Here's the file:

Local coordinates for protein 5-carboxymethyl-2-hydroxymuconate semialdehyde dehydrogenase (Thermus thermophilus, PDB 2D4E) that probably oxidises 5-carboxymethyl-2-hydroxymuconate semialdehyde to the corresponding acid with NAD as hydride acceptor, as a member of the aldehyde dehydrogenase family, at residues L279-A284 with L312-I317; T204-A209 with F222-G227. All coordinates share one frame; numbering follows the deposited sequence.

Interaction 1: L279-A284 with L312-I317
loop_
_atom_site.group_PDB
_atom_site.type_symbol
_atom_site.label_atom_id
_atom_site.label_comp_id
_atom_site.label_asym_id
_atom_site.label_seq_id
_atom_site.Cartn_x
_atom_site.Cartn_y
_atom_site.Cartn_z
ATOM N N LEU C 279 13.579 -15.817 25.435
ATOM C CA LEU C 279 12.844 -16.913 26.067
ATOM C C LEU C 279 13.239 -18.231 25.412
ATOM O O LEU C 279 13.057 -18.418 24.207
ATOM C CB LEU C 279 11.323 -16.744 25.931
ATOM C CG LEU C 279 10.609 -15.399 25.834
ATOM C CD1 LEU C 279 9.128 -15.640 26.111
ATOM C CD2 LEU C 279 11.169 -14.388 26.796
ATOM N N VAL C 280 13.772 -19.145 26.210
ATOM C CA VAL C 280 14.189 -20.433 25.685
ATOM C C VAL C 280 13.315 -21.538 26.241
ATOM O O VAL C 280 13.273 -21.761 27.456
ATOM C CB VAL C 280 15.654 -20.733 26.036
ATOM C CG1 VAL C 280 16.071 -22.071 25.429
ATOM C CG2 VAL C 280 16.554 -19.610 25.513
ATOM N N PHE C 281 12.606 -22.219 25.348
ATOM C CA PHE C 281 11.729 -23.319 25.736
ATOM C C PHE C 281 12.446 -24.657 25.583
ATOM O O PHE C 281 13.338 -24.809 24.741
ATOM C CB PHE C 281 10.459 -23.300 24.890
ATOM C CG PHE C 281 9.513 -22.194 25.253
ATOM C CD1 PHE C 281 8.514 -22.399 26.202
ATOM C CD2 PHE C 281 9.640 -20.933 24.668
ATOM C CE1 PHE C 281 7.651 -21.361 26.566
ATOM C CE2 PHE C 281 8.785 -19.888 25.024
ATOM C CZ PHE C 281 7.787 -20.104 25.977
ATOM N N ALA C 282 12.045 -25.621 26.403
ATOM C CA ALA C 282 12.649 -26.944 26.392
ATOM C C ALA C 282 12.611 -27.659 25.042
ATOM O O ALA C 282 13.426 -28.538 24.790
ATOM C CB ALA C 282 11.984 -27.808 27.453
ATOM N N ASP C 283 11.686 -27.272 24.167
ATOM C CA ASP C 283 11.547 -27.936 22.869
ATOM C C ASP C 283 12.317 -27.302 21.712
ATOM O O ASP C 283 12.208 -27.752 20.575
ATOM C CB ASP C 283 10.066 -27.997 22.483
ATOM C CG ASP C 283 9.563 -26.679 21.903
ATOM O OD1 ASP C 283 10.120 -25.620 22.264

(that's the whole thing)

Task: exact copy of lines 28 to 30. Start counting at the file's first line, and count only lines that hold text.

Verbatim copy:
ATOM N N PHE C 281 12.606 -22.219 25.348
ATOM C CA PHE C 281 11.729 -23.319 25.736
ATOM C C PHE C 281 12.446 -24.657 25.583